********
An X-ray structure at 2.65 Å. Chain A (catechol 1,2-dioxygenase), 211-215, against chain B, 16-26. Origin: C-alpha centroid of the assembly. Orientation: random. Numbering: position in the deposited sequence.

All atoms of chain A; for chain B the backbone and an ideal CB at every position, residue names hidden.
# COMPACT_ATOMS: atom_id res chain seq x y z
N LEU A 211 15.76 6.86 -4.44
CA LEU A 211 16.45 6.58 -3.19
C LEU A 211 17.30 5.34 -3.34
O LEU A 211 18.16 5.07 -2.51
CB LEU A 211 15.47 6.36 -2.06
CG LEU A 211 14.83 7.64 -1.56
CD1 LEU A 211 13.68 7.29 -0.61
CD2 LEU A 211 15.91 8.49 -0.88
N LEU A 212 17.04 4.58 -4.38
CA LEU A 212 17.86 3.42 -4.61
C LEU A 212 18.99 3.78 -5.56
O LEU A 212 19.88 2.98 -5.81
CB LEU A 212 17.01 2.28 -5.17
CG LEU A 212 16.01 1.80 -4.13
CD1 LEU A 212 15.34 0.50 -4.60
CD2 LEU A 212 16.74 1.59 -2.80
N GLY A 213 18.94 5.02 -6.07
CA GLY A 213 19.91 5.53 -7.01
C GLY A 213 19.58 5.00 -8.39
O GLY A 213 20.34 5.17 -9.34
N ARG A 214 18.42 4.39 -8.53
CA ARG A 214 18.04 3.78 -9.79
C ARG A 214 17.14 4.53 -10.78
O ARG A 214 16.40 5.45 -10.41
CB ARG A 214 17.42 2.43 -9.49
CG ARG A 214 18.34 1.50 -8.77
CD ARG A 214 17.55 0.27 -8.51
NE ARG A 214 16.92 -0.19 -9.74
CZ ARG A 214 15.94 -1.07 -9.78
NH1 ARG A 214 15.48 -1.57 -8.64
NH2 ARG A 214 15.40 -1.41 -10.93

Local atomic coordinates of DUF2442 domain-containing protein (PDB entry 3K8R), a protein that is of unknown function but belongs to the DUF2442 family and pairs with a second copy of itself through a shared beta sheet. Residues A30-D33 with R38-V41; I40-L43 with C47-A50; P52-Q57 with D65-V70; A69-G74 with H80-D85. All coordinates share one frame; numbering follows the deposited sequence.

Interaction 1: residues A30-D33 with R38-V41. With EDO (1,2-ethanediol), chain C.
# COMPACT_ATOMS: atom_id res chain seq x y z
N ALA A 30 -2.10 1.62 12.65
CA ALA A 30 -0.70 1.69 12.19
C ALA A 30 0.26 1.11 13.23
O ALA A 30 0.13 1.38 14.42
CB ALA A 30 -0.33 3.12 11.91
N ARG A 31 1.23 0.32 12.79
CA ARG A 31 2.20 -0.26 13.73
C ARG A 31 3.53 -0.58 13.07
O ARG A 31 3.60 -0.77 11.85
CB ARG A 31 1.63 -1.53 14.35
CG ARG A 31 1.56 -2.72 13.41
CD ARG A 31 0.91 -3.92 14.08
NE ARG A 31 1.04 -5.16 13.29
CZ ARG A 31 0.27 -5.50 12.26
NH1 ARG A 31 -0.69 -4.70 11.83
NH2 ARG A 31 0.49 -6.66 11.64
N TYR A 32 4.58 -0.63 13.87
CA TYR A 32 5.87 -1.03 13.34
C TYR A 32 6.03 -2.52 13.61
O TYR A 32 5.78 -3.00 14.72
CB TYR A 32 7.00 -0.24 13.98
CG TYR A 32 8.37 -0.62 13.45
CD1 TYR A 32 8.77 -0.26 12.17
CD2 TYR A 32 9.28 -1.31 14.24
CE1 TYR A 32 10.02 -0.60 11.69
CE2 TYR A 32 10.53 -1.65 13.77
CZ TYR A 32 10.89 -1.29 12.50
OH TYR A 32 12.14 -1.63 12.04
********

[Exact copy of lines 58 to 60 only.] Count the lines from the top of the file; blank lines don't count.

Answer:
CB TYR A 32 7.00 -0.24 13.98
CG TYR A 32 8.37 -0.62 13.45
CD1 TYR A 32 8.77 -0.26 12.17